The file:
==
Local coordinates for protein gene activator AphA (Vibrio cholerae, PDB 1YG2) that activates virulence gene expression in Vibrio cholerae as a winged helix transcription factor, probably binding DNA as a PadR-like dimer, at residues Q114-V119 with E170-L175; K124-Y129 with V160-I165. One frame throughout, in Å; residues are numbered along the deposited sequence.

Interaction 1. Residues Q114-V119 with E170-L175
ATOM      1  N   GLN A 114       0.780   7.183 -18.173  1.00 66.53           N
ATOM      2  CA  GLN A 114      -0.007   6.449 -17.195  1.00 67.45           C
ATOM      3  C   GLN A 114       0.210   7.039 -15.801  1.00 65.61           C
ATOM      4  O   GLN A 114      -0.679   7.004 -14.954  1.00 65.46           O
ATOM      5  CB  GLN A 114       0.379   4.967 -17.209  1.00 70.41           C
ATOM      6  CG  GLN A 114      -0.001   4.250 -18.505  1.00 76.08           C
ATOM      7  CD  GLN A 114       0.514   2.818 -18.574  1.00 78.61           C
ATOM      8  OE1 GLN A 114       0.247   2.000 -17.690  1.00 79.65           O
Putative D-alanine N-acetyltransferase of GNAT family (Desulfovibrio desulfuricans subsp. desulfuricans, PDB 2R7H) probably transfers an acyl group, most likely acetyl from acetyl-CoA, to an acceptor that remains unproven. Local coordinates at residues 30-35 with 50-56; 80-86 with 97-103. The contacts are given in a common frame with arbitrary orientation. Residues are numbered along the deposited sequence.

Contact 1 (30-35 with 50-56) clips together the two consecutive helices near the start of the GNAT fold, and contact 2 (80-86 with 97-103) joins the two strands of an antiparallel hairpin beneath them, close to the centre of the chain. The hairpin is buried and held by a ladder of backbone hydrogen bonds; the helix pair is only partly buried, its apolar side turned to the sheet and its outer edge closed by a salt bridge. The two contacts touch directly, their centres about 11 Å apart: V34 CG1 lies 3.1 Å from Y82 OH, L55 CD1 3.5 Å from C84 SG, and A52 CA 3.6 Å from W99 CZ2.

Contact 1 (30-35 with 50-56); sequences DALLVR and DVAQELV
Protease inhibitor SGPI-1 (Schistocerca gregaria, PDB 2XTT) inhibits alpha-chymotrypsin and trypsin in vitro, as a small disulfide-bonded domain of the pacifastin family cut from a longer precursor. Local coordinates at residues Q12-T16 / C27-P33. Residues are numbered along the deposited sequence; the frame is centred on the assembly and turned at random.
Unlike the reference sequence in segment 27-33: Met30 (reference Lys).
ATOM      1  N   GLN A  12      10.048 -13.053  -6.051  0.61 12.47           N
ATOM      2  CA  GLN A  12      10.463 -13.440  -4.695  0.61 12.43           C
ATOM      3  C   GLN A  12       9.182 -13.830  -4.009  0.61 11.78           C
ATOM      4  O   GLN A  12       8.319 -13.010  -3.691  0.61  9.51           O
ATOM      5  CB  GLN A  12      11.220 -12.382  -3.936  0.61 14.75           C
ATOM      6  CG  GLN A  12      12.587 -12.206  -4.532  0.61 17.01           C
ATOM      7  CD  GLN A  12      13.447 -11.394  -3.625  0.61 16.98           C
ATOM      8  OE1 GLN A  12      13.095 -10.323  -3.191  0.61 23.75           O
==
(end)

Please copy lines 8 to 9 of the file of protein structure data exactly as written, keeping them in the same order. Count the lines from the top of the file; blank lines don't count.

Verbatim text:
ATOM      6  CG  GLN A 114      -0.001   4.250 -18.505  1.00 76.08           C
ATOM      7  CD  GLN A 114       0.514   2.818 -18.574  1.00 78.61           C